You have to be an excellent communicator. There’s no room for negotiation here. Be assertive, be clear, and be honest. When you’re talking to your team, being specific and confident in what you’re saying about a task is critical. You can’t rely on intention. People will do exactly as you say, so discover and minimize misunderstandings early. The same goes for your interactions with stakeholders. Play your part and remove ambiguity when it appears. A large part of your role will be to moderate discussions within the team. Here are a few tips for keeping things productive (and civil): Disagreements aren’t criticism. They’re healthy as long as they don’t block progression or damage relationships. Get buy-in. Make sure everyone has a fair say. Try to get agreement from everyone and ensure everyone understands the outcome. Encourage your team to challenge you. Ask them to tell you when you’re wrong (respectfully). The last thing you want is for them to be afraid to point it out. Be honest when you don’t know X and don’t be afraid to admit you’re learning. Everyone is. Be serious and firm when giving difficult feedback. If you’re too lenient, it’s harder to say something isn’t acceptable later. The culture and standards of the team come from what you tolerate and promote. Don’t spend time debating that which doesn’t warrant it. Once you have good people, trust that they’ve looked into what they’re talking about and that they’ve thought about the details. Don’t second guess the small stuff. Compromise. When there’s a disagreement over a decision, be honest about how much you care about the outcome. If it’s 2/10 for you but 9/10 for them, let it go. And a quick freebie: when you’re messaging a team member about wanting to have a chat with them, give them a rough idea what it’s about in advance. This can prevent many a freakout.

On people:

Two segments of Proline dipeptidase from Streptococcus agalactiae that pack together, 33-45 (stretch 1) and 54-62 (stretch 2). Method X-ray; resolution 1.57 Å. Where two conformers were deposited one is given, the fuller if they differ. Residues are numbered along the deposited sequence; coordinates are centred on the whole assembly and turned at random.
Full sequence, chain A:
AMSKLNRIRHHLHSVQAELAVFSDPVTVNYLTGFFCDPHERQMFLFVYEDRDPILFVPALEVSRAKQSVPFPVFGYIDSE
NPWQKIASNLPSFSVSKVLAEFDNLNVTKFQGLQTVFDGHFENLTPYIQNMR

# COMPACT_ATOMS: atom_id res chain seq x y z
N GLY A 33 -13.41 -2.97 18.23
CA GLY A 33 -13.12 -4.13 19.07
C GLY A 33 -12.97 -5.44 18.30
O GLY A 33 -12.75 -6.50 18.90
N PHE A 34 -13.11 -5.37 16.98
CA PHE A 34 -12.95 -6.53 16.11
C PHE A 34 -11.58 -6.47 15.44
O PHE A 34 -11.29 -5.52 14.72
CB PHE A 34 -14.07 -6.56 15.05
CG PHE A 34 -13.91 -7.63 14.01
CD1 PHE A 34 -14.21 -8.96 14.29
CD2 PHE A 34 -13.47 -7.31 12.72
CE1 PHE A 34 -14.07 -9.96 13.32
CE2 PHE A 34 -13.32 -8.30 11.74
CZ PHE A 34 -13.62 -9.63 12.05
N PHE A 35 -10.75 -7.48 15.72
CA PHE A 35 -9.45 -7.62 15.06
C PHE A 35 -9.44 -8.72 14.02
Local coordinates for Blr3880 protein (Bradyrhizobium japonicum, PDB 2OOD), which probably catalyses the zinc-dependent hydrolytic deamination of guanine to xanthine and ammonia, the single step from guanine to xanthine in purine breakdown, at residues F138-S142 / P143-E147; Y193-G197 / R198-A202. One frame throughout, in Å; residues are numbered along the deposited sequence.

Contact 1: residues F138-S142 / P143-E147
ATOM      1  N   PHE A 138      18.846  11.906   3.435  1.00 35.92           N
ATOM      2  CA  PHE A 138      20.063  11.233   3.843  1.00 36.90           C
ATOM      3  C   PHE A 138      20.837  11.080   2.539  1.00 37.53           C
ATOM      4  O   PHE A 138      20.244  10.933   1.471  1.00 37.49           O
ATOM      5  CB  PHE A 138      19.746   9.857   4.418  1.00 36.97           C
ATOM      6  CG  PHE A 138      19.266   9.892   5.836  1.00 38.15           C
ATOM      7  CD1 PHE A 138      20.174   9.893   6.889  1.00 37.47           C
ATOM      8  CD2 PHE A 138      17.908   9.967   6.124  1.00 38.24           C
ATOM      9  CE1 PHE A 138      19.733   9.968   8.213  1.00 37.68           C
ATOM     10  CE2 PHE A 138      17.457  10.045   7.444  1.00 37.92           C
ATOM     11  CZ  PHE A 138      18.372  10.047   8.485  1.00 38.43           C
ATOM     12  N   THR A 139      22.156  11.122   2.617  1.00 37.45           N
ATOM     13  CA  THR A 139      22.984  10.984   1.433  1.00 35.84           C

The role is people-oriented, and people problems are not trivial. Even the toughest bugs are a lot more straightforward to solve than “How can I keep this person happy?” Getting great people in your team is key. Worries about how best to educate and manage fade away and you’re left to figure out how best to delegate. Keeping morale high has to be a focus and part of that is mixing the right people. Each individual person will differ in what drives them, as well as in their skills, weaknesses, experiences, standards, and more. A great leader knows how to tailor their leadership style to different team members in order to bring out the best in each person. You will have opinionated team members and you’ll have to drag words out of others. In my experience, developers tend to provide solutions and opinions rather than facts. This can lead to heated discussions. Monitor these. Get to a solution with healthy tension and without damaging relationships. You also need to give people space to grow. It’s tempting to solve problems for people but you should step back and let them fail (within reason, obviously). Failure is part of the learning process. Notice when people are happy to stay in their comfort zone. Encourage them to improve their weak areas and clear their path. Prepare to have to explain rationales for things. Don’t get frustrated that people won’t just do what you say. Explain. They’ll learn from that. On the other hand, keep an eye out for people who have a problem with authority or taking over others’ work or legacy code. There are times where we all have to do something we don’t like and I’ve found that people like this are less likely to improve their attitude. Make developers around you better. It’s a sign of a great senior developer. This post was originally published on adamlynch.com and has been edited for the Teamwork blog. Thanks for letting us share your tips, Adam! We’d love to hear what you think — what’s been the biggest lesson about managing people that you’ve had to learn as a team lead? Let us know in the comments.